If you are starting out afresh with a new business, as we at 542 Digital have just done, then you soon come up against the conundrum of what on earth to call yourself. Its a nightmare, made worse by the lack of .com domains. Everyon wants a dot com. The .com (.co.uk, .net, .org etc) part of a domain name is known as a top level domain [TLD]. Anyone who uses a horrendeouslylongdomainname.com will soon learn that you wear out keyboards faster than piano cat. Enter the new domain TLDs, which are being marketed as the glimmer of hope for new businesses and start ups. Read on for some practical advice on choosing one.
A partial solution that in the past few years is starting to gain traction on the internet is the new TLDs that are being offered by domain registrars. Examples include .digital (surprise!), .london, .solutions. Here’s a list of them all. Good luck choosing! It only took us a few months to think of a name combined with an acceptable TLD.
But there are hidden consqueences of using the new TLDs as we have found out.
1) You still need to check and/or register different TLDs to protect your property
As with the .com rush of previous years, you need to hold your ground and protect your brand. This means registering numerous domains that could be related to your business.
2) Many people don’t understand them.
Explaining an email address email@example.com to a person, especially over the phone, often results in the third party quoting firstname.lastname@example.org back to you.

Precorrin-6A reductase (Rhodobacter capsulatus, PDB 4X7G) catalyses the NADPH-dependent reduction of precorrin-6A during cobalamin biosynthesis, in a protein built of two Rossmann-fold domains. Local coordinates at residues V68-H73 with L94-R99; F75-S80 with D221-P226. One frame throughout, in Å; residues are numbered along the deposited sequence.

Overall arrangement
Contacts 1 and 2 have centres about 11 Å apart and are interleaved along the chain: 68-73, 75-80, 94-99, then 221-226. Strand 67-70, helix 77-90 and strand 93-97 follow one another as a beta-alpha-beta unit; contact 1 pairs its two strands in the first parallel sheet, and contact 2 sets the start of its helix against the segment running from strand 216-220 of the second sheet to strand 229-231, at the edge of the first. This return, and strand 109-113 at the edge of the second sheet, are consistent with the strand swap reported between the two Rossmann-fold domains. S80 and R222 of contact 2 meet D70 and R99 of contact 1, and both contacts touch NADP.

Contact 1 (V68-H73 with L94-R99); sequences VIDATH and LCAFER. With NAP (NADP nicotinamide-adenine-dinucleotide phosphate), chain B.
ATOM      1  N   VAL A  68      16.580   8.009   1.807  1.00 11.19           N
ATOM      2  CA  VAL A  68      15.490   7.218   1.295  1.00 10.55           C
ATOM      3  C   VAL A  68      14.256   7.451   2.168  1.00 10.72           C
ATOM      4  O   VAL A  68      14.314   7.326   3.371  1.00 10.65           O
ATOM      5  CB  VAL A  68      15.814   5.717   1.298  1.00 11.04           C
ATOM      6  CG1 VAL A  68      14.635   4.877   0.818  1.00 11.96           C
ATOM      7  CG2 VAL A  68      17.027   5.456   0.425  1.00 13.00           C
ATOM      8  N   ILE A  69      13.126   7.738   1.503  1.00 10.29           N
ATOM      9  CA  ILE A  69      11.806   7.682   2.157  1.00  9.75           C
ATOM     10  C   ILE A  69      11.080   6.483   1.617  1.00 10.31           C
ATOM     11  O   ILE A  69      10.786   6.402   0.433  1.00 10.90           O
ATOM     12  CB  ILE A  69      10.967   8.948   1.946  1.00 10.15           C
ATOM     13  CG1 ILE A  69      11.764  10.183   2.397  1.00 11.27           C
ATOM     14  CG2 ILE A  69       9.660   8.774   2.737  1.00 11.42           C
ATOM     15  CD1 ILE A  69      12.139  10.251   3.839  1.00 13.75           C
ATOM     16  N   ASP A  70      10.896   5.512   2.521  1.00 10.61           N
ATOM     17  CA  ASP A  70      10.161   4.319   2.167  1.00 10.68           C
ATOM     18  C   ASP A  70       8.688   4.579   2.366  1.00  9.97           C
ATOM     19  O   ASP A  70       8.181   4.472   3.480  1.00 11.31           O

So we registered 542digital.com also, this domain is basically an alias of 542.digital and thus all emails to email@example.com will still be delivered. This is more important because of the next issue…
3) Many websites simply cannot verify the new TLDs
This meant that when we started to transfer accounts and create new accounts across the internet to service the new business, time and again firstname.lastname@example.org was failing validation. Seeing as this is the internet I might as well call some of them out:
Another issue we found is that some validation routines could not accept a domain name with only numeric characters. While this is probably fairly unique to us, it as an issue for any email validation routine a developer should really test for. Numeric only domains are common in Asia where they are more easily read.
Unless we had email@example.com as a backup we would have enormous problems.
The new TLDs are gaining traction, and for new businesses without an already established old school TLD (eg .com) they are definitely a viable alternative. However you will need a suitable backup using traditional TLDs.
For existing businesses with a traditional TLD, you should think about staking your claim on any relevant new TLDs to your business.
And for any developers out there, you need to pull your socks up. There are now internationalized domain names and TLDs to deal with. That piece of regex you’ve been using since 2005 could well be blocking legitimate users from your site/app… but that is an issue for another post.